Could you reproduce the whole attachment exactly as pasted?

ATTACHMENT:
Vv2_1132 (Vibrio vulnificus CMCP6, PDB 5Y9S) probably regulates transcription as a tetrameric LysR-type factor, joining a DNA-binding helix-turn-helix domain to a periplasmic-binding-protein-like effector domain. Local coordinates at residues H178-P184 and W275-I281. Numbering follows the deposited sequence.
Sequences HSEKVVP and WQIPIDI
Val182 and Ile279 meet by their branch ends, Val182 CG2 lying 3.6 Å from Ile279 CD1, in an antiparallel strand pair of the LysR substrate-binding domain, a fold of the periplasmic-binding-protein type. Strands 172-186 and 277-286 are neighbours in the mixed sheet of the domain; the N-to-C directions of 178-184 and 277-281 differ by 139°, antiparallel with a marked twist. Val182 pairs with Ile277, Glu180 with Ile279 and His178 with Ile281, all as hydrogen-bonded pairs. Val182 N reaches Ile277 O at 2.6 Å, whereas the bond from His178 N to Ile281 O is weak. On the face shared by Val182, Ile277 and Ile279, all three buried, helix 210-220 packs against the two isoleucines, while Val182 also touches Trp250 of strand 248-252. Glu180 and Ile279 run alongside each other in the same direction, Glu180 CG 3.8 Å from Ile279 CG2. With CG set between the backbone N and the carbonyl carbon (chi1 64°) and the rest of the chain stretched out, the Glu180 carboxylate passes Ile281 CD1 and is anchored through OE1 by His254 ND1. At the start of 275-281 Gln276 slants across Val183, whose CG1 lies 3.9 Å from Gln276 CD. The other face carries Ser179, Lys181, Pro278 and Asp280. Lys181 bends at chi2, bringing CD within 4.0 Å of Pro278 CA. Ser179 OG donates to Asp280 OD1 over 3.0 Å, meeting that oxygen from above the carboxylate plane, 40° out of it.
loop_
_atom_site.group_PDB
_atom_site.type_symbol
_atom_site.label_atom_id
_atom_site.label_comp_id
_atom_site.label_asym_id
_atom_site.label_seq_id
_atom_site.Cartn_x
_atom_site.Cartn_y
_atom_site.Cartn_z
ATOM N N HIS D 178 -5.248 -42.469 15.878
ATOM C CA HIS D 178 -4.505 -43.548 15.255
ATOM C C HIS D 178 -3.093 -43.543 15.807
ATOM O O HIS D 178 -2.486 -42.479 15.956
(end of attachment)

Vv2_1132 (Vibrio vulnificus CMCP6, PDB 5Y9S) probably regulates transcription as a tetrameric LysR-type factor, joining a DNA-binding helix-turn-helix domain to a periplasmic-binding-protein-like effector domain. Local coordinates at residues H178-P184 and W275-I281. Numbering follows the deposited sequence.
Sequences HSEKVVP and WQIPIDI
Val182 and Ile279 meet by their branch ends, Val182 CG2 lying 3.6 Å from Ile279 CD1, in an antiparallel strand pair of the LysR substrate-binding domain, a fold of the periplasmic-binding-protein type. Strands 172-186 and 277-286 are neighbours in the mixed sheet of the domain; the N-to-C directions of 178-184 and 277-281 differ by 139°, antiparallel with a marked twist. Val182 pairs with Ile277, Glu180 with Ile279 and His178 with Ile281, all as hydrogen-bonded pairs. Val182 N reaches Ile277 O at 2.6 Å, whereas the bond from His178 N to Ile281 O is weak. On the face shared by Val182, Ile277 and Ile279, all three buried, helix 210-220 packs against the two isoleucines, while Val182 also touches Trp250 of strand 248-252. Glu180 and Ile279 run alongside each other in the same direction, Glu180 CG 3.8 Å from Ile279 CG2. With CG set between the backbone N and the carbonyl carbon (chi1 64°) and the rest of the chain stretched out, the Glu180 carboxylate passes Ile281 CD1 and is anchored through OE1 by His254 ND1. At the start of 275-281 Gln276 slants across Val183, whose CG1 lies 3.9 Å from Gln276 CD. The other face carries Ser179, Lys181, Pro278 and Asp280. Lys181 bends at chi2, bringing CD within 4.0 Å of Pro278 CA. Ser179 OG donates to Asp280 OD1 over 3.0 Å, meeting that oxygen from above the carboxylate plane, 40° out of it.
loop_
_atom_site.group_PDB
_atom_site.type_symbol
_atom_site.label_atom_id
_atom_site.label_comp_id
_atom_site.label_asym_id
_atom_site.label_seq_id
_atom_site.Cartn_x
_atom_site.Cartn_y
_atom_site.Cartn_z
ATOM N N HIS D 178 -5.248 -42.469 15.878
ATOM C CA HIS D 178 -4.505 -43.548 15.255
ATOM C C HIS D 178 -3.093 -43.543 15.807
ATOM O O HIS D 178 -2.486 -42.479 15.956